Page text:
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Google Secures It’s Enterprise with Zero Trust Networks

You know how they say “identity is the new perimeter?” Yet for all the hoopla around de-perimeterization over the years, most organizations still have complex firewall infrastructures and clunky VPNs.  

Google has reinvented its security perimeter around devices through its groundbreaking “BeyondCorp” initiative. In a talk at the RSA conference this month, two Google security leaders shared how this transformation took place, where it’s headed, Google’s migration strategy, and the lessons learned.

Here is the link to the detailed PDF describing BeyondCorp.

Or if you prefer video, here is the link to the RSA session.

Read the PDF or watch the video and you will find that Google has indeed gotten rid of VPNs. They have also done an impressive job of implementing contextual user+device authentication. Don’t worry, they still have have some perimeter devices in their data centers (called an Access Control Engine), so your personal search data may still be safe 🙂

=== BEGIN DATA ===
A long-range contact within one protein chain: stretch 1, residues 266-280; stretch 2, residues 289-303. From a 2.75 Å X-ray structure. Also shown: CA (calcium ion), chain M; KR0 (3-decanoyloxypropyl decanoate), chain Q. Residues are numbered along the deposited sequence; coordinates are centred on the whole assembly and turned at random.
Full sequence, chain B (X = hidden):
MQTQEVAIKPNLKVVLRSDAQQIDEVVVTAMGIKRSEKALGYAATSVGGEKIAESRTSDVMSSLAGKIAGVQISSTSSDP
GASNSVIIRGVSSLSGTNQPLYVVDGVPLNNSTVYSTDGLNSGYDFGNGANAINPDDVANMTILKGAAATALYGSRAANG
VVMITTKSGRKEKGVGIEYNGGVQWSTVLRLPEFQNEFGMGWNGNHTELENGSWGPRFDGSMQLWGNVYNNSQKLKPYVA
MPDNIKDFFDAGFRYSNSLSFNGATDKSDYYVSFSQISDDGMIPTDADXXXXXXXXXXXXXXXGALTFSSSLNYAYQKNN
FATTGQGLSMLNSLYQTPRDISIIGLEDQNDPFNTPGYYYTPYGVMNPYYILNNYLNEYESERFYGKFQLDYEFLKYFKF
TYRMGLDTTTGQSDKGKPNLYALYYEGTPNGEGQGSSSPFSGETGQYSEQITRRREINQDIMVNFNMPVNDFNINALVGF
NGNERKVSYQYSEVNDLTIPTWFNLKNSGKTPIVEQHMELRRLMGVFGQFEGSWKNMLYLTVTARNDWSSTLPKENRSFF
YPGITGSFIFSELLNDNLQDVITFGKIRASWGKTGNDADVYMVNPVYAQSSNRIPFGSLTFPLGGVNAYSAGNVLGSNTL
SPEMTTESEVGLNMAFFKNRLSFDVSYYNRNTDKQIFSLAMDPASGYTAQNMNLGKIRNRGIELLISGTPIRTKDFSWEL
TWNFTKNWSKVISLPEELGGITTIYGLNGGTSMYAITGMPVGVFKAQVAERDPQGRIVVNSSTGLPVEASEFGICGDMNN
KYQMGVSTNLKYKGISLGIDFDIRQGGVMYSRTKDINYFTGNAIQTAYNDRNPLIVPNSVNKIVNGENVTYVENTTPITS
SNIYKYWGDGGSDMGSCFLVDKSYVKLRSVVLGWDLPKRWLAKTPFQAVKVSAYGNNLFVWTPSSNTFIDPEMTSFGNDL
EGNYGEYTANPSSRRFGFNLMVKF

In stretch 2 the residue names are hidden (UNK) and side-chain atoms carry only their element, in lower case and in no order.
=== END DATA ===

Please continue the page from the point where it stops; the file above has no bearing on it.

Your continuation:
Here’s how it works:

  1. Requests are directed to the access proxy.
  2. A managed device provides its certificate.
  3. The access proxy does not recognize the user and redirects to the SSO system.
  4. The user provides his or her primary and second-factor authentication credentials, is authenticated by the SSO system, is issued a token, and is redirected back to the access proxy.
  5. The access proxy now has the device certificate, which identifies the device, and the SSO token, which identifies the user.
  6. The Access Control Engine performs the specific authorization check configured for the application.
  7. An authorization check is made on every request against the user’s group memberships, trust level, device security status, device trust level. If any of the above checks fails, the request is denied.

The PDF didn’t discuss bring your own device (BYOD), could it be Google doesn’t have any? Whether they do or don’t allow BYOD access, the contextual authentication system described SHOULD have the ability to provide risk-based authentication metadata to the access control engine which, depending on the resource, could allow or deny access to unknown devices…

Thoughts?

 

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